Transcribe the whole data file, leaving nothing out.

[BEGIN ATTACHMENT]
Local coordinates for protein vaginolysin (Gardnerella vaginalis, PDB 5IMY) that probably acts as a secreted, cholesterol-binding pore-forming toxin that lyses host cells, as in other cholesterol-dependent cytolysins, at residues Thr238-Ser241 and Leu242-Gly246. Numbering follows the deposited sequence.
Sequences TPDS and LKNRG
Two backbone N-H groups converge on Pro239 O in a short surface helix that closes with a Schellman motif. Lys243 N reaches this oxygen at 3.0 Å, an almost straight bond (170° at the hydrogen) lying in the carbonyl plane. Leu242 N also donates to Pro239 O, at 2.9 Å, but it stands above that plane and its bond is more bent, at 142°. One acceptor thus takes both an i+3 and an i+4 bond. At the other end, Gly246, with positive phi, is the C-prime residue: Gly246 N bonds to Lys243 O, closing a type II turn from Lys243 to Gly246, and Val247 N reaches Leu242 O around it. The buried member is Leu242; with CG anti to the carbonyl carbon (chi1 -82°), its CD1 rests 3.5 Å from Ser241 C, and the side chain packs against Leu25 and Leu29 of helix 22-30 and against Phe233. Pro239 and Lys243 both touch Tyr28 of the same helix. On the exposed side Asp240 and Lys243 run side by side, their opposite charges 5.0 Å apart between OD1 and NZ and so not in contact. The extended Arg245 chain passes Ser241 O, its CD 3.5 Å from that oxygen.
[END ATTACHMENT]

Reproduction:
Local coordinates for protein vaginolysin (Gardnerella vaginalis, PDB 5IMY) that probably acts as a secreted, cholesterol-binding pore-forming toxin that lyses host cells, as in other cholesterol-dependent cytolysins, at residues Thr238-Ser241 and Leu242-Gly246. Numbering follows the deposited sequence.
Sequences TPDS and LKNRG
Two backbone N-H groups converge on Pro239 O in a short surface helix that closes with a Schellman motif. Lys243 N reaches this oxygen at 3.0 Å, an almost straight bond (170° at the hydrogen) lying in the carbonyl plane. Leu242 N also donates to Pro239 O, at 2.9 Å, but it stands above that plane and its bond is more bent, at 142°. One acceptor thus takes both an i+3 and an i+4 bond. At the other end, Gly246, with positive phi, is the C-prime residue: Gly246 N bonds to Lys243 O, closing a type II turn from Lys243 to Gly246, and Val247 N reaches Leu242 O around it. The buried member is Leu242; with CG anti to the carbonyl carbon (chi1 -82°), its CD1 rests 3.5 Å from Ser241 C, and the side chain packs against Leu25 and Leu29 of helix 22-30 and against Phe233. Pro239 and Lys243 both touch Tyr28 of the same helix. On the exposed side Asp240 and Lys243 run side by side, their opposite charges 5.0 Å apart between OD1 and NZ and so not in contact. The extended Arg245 chain passes Ser241 O, its CD 3.5 Å from that oxygen.